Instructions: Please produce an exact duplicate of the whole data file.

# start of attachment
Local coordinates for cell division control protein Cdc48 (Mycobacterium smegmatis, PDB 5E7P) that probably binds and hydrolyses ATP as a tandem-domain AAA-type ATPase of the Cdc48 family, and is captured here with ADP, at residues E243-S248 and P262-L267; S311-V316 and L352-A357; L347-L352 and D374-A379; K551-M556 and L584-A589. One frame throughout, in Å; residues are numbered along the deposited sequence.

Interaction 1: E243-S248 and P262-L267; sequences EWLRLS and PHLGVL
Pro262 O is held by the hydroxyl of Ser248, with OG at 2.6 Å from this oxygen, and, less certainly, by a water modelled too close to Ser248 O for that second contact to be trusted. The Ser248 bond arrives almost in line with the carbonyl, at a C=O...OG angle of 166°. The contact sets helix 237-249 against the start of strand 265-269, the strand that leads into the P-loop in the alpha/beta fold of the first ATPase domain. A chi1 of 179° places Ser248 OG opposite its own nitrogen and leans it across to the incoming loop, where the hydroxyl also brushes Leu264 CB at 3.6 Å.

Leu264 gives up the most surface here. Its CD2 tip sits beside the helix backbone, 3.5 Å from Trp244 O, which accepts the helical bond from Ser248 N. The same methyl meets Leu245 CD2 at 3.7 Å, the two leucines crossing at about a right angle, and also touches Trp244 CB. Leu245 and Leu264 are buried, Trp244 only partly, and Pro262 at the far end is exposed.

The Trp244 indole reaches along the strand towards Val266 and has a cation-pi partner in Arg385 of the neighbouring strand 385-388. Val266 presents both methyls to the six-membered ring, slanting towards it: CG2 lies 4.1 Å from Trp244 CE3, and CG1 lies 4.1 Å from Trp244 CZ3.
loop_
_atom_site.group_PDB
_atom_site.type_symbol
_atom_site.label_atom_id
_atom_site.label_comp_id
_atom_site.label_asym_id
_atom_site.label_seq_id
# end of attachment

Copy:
Local coordinates for cell division control protein Cdc48 (Mycobacterium smegmatis, PDB 5E7P) that probably binds and hydrolyses ATP as a tandem-domain AAA-type ATPase of the Cdc48 family, and is captured here with ADP, at residues E243-S248 and P262-L267; S311-V316 and L352-A357; L347-L352 and D374-A379; K551-M556 and L584-A589. One frame throughout, in Å; residues are numbered along the deposited sequence.

Interaction 1: E243-S248 and P262-L267; sequences EWLRLS and PHLGVL
Pro262 O is held by the hydroxyl of Ser248, with OG at 2.6 Å from this oxygen, and, less certainly, by a water modelled too close to Ser248 O for that second contact to be trusted. The Ser248 bond arrives almost in line with the carbonyl, at a C=O...OG angle of 166°. The contact sets helix 237-249 against the start of strand 265-269, the strand that leads into the P-loop in the alpha/beta fold of the first ATPase domain. A chi1 of 179° places Ser248 OG opposite its own nitrogen and leans it across to the incoming loop, where the hydroxyl also brushes Leu264 CB at 3.6 Å.

Leu264 gives up the most surface here. Its CD2 tip sits beside the helix backbone, 3.5 Å from Trp244 O, which accepts the helical bond from Ser248 N. The same methyl meets Leu245 CD2 at 3.7 Å, the two leucines crossing at about a right angle, and also touches Trp244 CB. Leu245 and Leu264 are buried, Trp244 only partly, and Pro262 at the far end is exposed.

The Trp244 indole reaches along the strand towards Val266 and has a cation-pi partner in Arg385 of the neighbouring strand 385-388. Val266 presents both methyls to the six-membered ring, slanting towards it: CG2 lies 4.1 Å from Trp244 CE3, and CG1 lies 4.1 Å from Trp244 CZ3.
loop_
_atom_site.group_PDB
_atom_site.type_symbol
_atom_site.label_atom_id
_atom_site.label_comp_id
_atom_site.label_asym_id
_atom_site.label_seq_id